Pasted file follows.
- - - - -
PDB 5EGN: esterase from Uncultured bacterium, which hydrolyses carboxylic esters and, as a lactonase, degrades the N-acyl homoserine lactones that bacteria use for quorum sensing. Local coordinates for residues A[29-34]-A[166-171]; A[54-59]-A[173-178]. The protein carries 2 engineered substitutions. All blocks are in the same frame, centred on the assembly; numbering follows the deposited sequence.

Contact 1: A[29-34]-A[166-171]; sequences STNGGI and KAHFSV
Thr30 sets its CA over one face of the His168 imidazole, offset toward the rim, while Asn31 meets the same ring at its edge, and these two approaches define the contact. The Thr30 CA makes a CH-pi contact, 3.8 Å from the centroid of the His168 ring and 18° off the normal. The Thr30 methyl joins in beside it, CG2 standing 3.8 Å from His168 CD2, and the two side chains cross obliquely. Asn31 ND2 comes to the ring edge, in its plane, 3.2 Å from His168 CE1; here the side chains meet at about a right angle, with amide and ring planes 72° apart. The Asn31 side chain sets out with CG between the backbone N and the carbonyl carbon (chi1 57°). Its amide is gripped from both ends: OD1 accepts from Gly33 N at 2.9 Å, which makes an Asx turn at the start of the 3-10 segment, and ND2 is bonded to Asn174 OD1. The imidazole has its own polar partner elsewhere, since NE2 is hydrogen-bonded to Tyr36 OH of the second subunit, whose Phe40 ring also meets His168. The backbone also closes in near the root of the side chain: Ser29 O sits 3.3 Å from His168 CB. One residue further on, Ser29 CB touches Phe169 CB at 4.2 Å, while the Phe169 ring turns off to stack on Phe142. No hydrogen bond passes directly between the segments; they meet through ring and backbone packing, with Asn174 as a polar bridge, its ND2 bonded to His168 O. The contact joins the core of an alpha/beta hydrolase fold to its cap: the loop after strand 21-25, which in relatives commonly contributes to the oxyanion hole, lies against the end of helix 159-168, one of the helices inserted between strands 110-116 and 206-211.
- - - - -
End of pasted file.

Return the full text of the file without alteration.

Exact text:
PDB 5EGN: esterase from Uncultured bacterium, which hydrolyses carboxylic esters and, as a lactonase, degrades the N-acyl homoserine lactones that bacteria use for quorum sensing. Local coordinates for residues A[29-34]-A[166-171]; A[54-59]-A[173-178]. The protein carries 2 engineered substitutions. All blocks are in the same frame, centred on the assembly; numbering follows the deposited sequence.

Contact 1: A[29-34]-A[166-171]; sequences STNGGI and KAHFSV
Thr30 sets its CA over one face of the His168 imidazole, offset toward the rim, while Asn31 meets the same ring at its edge, and these two approaches define the contact. The Thr30 CA makes a CH-pi contact, 3.8 Å from the centroid of the His168 ring and 18° off the normal. The Thr30 methyl joins in beside it, CG2 standing 3.8 Å from His168 CD2, and the two side chains cross obliquely. Asn31 ND2 comes to the ring edge, in its plane, 3.2 Å from His168 CE1; here the side chains meet at about a right angle, with amide and ring planes 72° apart. The Asn31 side chain sets out with CG between the backbone N and the carbonyl carbon (chi1 57°). Its amide is gripped from both ends: OD1 accepts from Gly33 N at 2.9 Å, which makes an Asx turn at the start of the 3-10 segment, and ND2 is bonded to Asn174 OD1. The imidazole has its own polar partner elsewhere, since NE2 is hydrogen-bonded to Tyr36 OH of the second subunit, whose Phe40 ring also meets His168. The backbone also closes in near the root of the side chain: Ser29 O sits 3.3 Å from His168 CB. One residue further on, Ser29 CB touches Phe169 CB at 4.2 Å, while the Phe169 ring turns off to stack on Phe142. No hydrogen bond passes directly between the segments; they meet through ring and backbone packing, with Asn174 as a polar bridge, its ND2 bonded to His168 O. The contact joins the core of an alpha/beta hydrolase fold to its cap: the loop after strand 21-25, which in relatives commonly contributes to the oxyanion hole, lies against the end of helix 159-168, one of the helices inserted between strands 110-116 and 206-211.